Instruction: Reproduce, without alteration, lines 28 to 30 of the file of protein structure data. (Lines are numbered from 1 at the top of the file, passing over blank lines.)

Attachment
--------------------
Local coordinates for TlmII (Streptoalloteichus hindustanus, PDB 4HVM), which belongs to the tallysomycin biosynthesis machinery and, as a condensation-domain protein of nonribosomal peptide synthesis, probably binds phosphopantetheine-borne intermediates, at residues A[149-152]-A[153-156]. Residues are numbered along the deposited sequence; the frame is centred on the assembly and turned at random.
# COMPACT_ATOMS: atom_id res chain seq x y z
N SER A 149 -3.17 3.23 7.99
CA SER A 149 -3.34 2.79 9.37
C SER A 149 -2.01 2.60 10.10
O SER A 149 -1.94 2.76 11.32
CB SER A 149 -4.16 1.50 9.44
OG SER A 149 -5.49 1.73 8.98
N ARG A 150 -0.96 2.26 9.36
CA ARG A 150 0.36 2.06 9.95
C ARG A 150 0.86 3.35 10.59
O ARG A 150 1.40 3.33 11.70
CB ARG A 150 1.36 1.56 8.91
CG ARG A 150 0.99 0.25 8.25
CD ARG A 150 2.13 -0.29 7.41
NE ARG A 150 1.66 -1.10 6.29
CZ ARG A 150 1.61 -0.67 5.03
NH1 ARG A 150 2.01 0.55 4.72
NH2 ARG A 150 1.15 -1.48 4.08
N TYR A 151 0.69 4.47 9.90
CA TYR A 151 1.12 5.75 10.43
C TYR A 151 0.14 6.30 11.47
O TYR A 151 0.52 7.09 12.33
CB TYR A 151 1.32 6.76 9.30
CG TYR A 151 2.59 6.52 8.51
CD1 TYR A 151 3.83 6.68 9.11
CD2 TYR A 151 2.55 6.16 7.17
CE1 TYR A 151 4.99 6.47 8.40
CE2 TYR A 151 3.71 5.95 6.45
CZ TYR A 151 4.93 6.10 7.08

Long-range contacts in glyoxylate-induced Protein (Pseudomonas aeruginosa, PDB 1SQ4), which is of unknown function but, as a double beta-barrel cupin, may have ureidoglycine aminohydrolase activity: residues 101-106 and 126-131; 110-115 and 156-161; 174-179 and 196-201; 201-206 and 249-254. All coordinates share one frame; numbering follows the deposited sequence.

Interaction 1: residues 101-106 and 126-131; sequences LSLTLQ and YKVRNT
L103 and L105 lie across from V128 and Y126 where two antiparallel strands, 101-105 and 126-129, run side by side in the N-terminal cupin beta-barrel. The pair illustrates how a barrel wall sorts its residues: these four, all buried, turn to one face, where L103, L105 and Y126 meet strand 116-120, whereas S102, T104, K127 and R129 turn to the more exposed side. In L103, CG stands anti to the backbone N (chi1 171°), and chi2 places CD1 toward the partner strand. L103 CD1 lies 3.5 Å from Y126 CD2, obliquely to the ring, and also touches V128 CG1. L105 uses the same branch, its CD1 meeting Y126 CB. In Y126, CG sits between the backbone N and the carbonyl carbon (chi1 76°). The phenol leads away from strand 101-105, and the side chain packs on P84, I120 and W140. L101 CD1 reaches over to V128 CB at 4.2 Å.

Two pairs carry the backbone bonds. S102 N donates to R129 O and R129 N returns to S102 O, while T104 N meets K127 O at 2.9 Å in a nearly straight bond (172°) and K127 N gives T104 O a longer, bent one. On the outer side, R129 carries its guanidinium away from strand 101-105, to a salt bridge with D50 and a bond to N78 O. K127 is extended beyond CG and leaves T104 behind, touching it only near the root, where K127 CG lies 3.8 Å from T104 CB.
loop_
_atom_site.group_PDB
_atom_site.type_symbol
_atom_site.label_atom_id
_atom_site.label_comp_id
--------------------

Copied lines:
CE1 TYR A 151 4.99 6.47 8.40
CE2 TYR A 151 3.71 5.95 6.45
CZ TYR A 151 4.93 6.10 7.08